Passages explores the complexities of a unique love triangle
As anyone who’s ever been in a relationship can attest, sharing a life with someone can be enormously complicated. No matter how much two people have in common, there will always be things for which they don’t see eye-to-eye. Sometimes they’re minor and sometimes they’re major, and how each person handles those differences can often determine if they stay together or not.
A fairly significant difference in mindsets is at the center of Passages. We are introduced to the couple of Tomas (Franz Rogowski) and Martin (Ben Whishaw) when they’re out at a club one night. Tomas, celebrating the end of a film he was making, wants to stay out dancing. He asks Agathe (Adèle Excharopoulos), a woman he meets at the club, to dance, which starts him down the road to having an affair with her.
Tomas doesn’t try to hide the tryst; in fact, he tells Martin about it the next morning. But what Tomas sees as no big deal, and maybe even an addition to their relationship, Martin sees as selfish behavior bordering on betrayal. Tomas, unable to help himself, continues to bounce back-and-forth between Martin and Agathe, much to the chagrin of both of them.
Directed by Ira Sachs and written by Sachs and Mauricio Zacharias, the film will likely bring up complex feelings for many viewers. Those who like to use labels will have a hard time nailing down Tomas’ sexuality, as his words and actions make him seem to fluctuate between being gay and being bisexual.
But what never seems in doubt is Tomas’ narcissism, as he has to have a partner to define his life, but can’t find a way to put either person’s needs first. His waffling is infuriating, as he expects Martin to take him back no matter what, and for Agathe to be there when he needs another kind of release. Sachs does an excellent job of setting up the central conflict, never letting Tomas off the hook with easy answers.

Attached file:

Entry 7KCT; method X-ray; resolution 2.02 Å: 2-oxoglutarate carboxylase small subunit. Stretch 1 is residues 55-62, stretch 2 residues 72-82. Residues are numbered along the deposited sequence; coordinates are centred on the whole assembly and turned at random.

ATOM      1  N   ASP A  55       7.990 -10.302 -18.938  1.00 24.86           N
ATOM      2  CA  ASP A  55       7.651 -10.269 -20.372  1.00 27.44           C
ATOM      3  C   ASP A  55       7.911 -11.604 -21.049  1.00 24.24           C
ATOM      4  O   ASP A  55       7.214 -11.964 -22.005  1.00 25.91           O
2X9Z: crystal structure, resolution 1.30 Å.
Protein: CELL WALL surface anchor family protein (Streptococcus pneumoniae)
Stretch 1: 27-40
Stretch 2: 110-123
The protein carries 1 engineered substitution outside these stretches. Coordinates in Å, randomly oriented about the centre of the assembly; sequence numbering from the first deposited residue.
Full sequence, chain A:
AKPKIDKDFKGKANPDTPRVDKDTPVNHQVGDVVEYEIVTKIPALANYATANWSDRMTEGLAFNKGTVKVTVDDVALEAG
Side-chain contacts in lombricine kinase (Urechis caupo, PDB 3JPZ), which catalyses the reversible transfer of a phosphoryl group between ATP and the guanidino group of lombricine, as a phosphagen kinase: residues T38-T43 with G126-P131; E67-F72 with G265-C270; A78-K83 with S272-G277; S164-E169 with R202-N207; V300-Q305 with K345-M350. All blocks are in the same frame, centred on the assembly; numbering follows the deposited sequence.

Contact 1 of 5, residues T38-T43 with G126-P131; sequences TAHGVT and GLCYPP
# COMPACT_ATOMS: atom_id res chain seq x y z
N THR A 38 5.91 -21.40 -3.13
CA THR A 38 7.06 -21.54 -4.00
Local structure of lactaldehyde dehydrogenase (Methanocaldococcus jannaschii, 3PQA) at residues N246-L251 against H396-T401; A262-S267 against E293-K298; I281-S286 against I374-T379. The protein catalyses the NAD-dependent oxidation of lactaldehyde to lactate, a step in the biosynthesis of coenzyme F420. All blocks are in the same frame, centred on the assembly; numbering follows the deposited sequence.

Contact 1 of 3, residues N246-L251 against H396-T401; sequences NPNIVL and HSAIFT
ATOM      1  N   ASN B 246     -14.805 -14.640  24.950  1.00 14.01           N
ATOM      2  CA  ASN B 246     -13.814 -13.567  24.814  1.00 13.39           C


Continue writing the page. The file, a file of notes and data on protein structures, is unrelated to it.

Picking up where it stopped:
In addition to its unusual love triangle, the film is notable for its NC-17 rating, which would appear to stem from one relatively graphic sex scene between Tomas and Martin. While that scene does go farther than most mainstream movies would, it’s not that much more graphic than some heteronormative sex scenes in other movies, making one wonder if homophobia is at play in the rating.
Each of the three main actors do a great job of getting across the thorny nature of the plot. Whishaw is the most well-known, starring in James Bond and Paddington movies, and he brings a quiet dignity to the role. German actor Rogowski will be unfamiliar to American audiences, which helps him inhabit his role completely. French actress Excharopolous, best known for the lesbian drama Blue is the Warmest Color, is interesting casting, imbuing the role with more meaning than another actor might.
Passages depicts a situation that’s not often seen in movies, which automatically makes it intriguing. The performances of the actors and the way Sachs handles the storytelling give the film a depth not often found, more than enough reason for film lovers to seek it out.
Passages opens in select theaters on August 11.